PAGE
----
Pomona Seniors Quartet Shines in Debut EP: Taliesin West by The Monikers

The Monikers, a four-piece band hailing from Boston, recently debuted a five track EP entitled Taliesin West. Peter Chiman PO ’12, The Monikers’s guitarist, began playing with bassist Tim Marchetta-Wood and singer/songwriter Francis Anderson in high school. Drummer Erica Warner joined the band after the trio went off to college. The band began playing shows in Boston in the summer of 2010 and put together their EP this past summer. According to Chinman, Taliesin West draws on the extensive songwriting work of Anderson.

“[Anderson] is a prolific song-writer… At this point he has written over 500 [songs]. This EP was selected from that huge catalog to give some sense of the breadth contained in it—which is why the EP seems perhaps eclectic. Some of it might be right up your alley, some might not. But it’s different for everyone,” Chinman said.

The EP begins with “Surfa Rosa (Pink Waters),” a light falsetto-driven melody stuck between short and twirling electric-guitar riffs. The bell-like guitar tones coupled with the simple snare and tom rolling drums immediately bring to mind a sound very similar to Vampire Weekend; the resemblance becomes unmistakable when the song breaks into the bridge composed of cello and viola riffs and the droning presence of a watery angelic synth pad.

Following “Surfa” comes “Opportunity”, a piano, bass, and overdriven guitar ballad accompanied by a looping saw wave synth riff and some light vocal sampling. The two latter elements give the song motion, especially at 1:22 when a chilling sample of laughter claws through the mix. Perhaps the best part of the song is the brief breakdown which calls, “take me higher” through a gridlock of alternating guitar plucks and cymbal rides.

From here, the album moves away from the happy, carefree vibe on which it was riding before, switching gears to the non-love song “Somebody New”. Alternating between minor tone sine wave arpeggiated bass lines, reverb-laden guitar noodling, and lyrics declaring “no, you’re not my type and I’m not the type to try and make pretend,” the tone invariably becomes delightfully melodramatic eighties.

Breaking from the presence of synthesizers and sampling, Taliesin West turns to the lonely and desolate sounds of acoustic guitar riffs, floating melodies, and stand-up bass with “Fountains Long Forgot”. With poetic and hypnotic lyrics about decay and a mellow yet directed harmonic rhythm, “Fountains” is perhaps the most convincing track on the album. There is something extremely desert-like to it, a presence of some ghost which is hard to pin to the wall but very easy to feel whispering on the back of your neck.

Next and last is “Poison,” a hissing and spitting song beginning with staccato viola plucks, piano hits, and mellow cello bows. This initial portrait is strongly smashed open with biting guitar hits and size mono bass lines. The lyrics are equally spitting, accusing a girl of stupidity and negligence. Eventually the song fades out slowly with viola, violin, and cello, all playing off of each other with truly maddening staccato riffs. Taliesin West is one of the more versatile albums making the rounds today.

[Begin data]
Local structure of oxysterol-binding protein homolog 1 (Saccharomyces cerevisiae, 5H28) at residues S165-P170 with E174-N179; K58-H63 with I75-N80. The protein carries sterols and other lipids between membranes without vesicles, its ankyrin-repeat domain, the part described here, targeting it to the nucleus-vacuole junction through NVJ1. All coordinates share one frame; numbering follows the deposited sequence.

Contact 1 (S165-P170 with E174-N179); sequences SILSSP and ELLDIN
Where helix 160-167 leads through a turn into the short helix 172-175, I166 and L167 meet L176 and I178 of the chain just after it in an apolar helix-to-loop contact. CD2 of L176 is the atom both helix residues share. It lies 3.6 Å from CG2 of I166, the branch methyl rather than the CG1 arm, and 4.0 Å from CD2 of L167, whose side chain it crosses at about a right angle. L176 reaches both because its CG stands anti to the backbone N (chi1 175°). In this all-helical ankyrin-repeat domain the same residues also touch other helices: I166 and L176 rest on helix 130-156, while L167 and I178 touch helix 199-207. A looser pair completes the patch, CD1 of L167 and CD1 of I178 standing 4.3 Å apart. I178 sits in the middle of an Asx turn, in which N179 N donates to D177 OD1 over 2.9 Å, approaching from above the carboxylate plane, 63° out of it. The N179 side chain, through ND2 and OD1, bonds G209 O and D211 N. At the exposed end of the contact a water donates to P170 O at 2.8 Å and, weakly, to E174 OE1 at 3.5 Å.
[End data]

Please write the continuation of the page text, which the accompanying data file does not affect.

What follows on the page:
Well-recorded and produced, and chock-full of lush ideas, the overall sound is captivating yet seems not to care what the audience thinks. What this short EP could use is some stretching out into an LP; taking the many ideas crammed into three-minute songs and giving the right ones the right time could be the best ploy. Taliesin West deserves a good listening-to, yet there is something that needs to be squeezed out even more, and the EP proves to be a 7/10. Once the sound has enough confidence to truly let go and go wild, things will get interesting, even dangerous.

“We don’t really expect people to love all of it—but we hope that they can recognize that there is something there in each of them and maybe open themselves to that—give the song a space within them for it to enter and grow large—to let themselves loose and dwell within the songs enlarged spaces,” Chinman said of the EP.

As for the future of The Monikers, Chinman is both optimistic and prepared.

“This summer will mark the beginning of our first extended time together as a band. Our plan is to move to New York in the fall and start pursuing this in seriousness,” Chinman said.

In addition, he feels that his experience at Pomona has laid a foundation for future endeavors, although those endeavors may not be typical.

“Being at Pomona has given me the confidence to say, you know what, I’m not going to go start my ‘career,’ I don’t want to go fulfill most people’s vision of ‘adulthood’—I want to do this, I want to make music, because it’s very important to me… I feel very strongly that this is something I need to do and I think that my experience at Pomona has given me the strength… to really pursue that” Chinman noted.

Check out Taliesin West at themonikers.bandcamp.com.

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